- Open Corporates. Another movement is working to convince governments around the world to open up their corporate registries for public analysis. As it currently stands, corporations registered in many countries keep information about who owns these companies private, contributing to the ability of corrupt actors to enjoy the fruits of their dirty work. As Transparency International’s “Unmask the Corrupt” campaign puts it, “corrupt politicians and businesspeople continue to escape justice and enjoy luxury lifestyles funded by stolen public money, smuggling illicit funds through shadowy secret companies.” A recent New York Times series about property ownership in Manhattan illustrates not only the luxurious lifestyles but also the infuriatingly complex the shield of shell companies that corrupt actors can afford with their citizens’ money. A group called OpenCorporates is hard at work scraping together a database of all beneficial owners of all of the registered companies in the world — the kind of data aggregation that made the New York Times piece possible. Affiliated citizens groups are using Big Data to draw even more scrutiny to certain sectors, such as the Oil and Gas industry through a project called OpenOil that crunches through thousands of databases in real time to show even the least data-literate citizen exactly how oil ventures are structured, revealing surprising and sometimes troubling connections.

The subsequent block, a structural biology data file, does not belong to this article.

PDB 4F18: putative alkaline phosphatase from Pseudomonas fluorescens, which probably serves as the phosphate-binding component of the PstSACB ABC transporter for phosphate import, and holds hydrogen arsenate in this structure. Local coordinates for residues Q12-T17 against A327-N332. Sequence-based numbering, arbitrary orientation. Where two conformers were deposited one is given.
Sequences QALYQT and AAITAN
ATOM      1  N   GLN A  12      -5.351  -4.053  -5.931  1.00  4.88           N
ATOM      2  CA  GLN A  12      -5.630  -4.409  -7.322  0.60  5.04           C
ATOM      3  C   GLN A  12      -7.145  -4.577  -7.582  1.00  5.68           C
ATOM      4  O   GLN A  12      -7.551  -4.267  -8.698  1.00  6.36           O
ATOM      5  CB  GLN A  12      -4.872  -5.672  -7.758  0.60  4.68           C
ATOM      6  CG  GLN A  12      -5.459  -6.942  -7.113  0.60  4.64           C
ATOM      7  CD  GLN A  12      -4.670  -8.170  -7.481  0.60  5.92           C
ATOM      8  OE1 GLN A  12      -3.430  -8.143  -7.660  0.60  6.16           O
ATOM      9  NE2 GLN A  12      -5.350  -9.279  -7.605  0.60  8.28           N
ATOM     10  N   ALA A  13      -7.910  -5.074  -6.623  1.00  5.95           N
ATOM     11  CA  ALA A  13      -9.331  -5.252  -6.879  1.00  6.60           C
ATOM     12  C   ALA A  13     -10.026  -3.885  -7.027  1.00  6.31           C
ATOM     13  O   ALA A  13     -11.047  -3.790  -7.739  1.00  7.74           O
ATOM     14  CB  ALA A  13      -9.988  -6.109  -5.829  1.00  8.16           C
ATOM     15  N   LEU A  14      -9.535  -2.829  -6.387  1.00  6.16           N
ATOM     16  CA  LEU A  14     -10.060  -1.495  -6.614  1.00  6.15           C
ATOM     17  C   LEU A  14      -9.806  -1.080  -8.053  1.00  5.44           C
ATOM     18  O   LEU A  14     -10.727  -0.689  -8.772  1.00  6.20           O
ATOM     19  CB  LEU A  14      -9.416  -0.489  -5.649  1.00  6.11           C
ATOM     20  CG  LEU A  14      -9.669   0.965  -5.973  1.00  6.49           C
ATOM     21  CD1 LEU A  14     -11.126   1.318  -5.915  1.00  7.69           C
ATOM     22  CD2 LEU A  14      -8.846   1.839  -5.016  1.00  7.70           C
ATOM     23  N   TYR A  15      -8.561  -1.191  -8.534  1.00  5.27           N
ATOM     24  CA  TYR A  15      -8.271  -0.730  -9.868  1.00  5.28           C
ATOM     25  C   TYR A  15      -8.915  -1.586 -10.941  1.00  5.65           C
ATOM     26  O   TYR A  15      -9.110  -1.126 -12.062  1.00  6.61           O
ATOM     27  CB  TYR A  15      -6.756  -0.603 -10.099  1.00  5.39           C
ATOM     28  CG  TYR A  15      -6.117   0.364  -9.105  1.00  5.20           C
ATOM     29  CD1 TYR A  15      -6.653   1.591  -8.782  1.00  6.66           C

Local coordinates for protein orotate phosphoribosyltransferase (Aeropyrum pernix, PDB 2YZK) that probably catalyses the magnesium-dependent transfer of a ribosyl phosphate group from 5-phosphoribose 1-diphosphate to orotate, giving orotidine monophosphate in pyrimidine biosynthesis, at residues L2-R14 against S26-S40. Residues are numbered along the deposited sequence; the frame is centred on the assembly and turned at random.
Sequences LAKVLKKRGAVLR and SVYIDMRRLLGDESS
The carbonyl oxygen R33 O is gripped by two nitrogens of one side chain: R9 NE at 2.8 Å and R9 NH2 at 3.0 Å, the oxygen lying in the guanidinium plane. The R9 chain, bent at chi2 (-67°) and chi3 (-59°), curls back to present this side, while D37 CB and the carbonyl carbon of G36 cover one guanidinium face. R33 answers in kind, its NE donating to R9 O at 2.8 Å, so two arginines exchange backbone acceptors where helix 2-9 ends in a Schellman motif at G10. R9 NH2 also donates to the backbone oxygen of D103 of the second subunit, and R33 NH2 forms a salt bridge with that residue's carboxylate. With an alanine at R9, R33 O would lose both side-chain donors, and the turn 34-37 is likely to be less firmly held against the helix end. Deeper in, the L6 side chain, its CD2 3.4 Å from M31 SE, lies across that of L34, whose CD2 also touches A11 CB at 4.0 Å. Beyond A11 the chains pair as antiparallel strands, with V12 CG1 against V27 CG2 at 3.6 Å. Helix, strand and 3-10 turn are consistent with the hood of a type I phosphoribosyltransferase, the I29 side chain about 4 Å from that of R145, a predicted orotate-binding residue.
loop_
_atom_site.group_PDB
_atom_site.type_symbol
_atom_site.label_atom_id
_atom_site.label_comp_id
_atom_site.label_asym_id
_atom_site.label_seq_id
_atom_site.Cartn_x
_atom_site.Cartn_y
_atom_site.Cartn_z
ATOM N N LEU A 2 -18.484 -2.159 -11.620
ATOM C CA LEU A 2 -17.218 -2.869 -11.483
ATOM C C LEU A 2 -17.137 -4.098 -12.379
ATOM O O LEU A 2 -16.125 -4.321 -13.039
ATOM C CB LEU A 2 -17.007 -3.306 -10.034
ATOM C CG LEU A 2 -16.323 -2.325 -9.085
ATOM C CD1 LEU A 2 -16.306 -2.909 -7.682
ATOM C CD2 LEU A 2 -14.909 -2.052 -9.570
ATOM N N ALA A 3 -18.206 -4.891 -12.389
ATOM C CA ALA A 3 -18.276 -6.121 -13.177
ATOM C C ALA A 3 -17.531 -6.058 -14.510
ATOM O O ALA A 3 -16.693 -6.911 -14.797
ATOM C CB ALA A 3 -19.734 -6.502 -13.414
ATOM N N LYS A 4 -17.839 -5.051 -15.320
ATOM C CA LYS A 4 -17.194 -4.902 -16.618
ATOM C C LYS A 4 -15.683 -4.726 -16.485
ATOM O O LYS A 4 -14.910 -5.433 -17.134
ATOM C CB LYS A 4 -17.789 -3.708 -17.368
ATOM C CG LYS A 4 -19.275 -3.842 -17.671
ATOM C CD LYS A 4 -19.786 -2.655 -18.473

- Open Aid. International aid flows are notoriously plagued by corruption, so much so that groups like the World Bank employ hundreds of corruption investigators and still fail to prevent corruption in too many of their projects. Investigators’ jobs would be made easier if concerned citizens were monitoring projects alongside them, perhaps using Big Data techniques to keep an eye on the funds. More than 300 aid organizations, including Oxfam and the Catholic Agency for Overseas Development, have put up datasets as part of the International Aid Transparency Initiative for citizens to analyze. As with procurement data, aid data can be used to identify patterns of corruption that would otherwise evade resource-strapped corruption fighters. By analyzing data released by the World Bank about over 600 different projects, a researcher at AidData identified a set of seemingly disparate factors — such as social group affected and geographic area covered — that characterized corruption-prone projects and could be used to guide investments in the future.
These open data initiatives are crucial for the ongoing efficacy of Big Data as an anticorruption tool. Much valuable data that could be used in the fight against corruption is still trapped in the archives of aid agencies and governments, either because they lack the capacity to free it or they lack the desire to be so closely scrutinized. But data is being released, and at an increasing pace, due to the demands of civil society groups that want to add Big Data to their toolkit. This trend is encouraging, and it should continue. Although Big Data analytics and the open data movement seem like cutting-edge technological approaches to fighting corruption, they share the same basic spirit of transparency that has animated anticorruption activists for decades.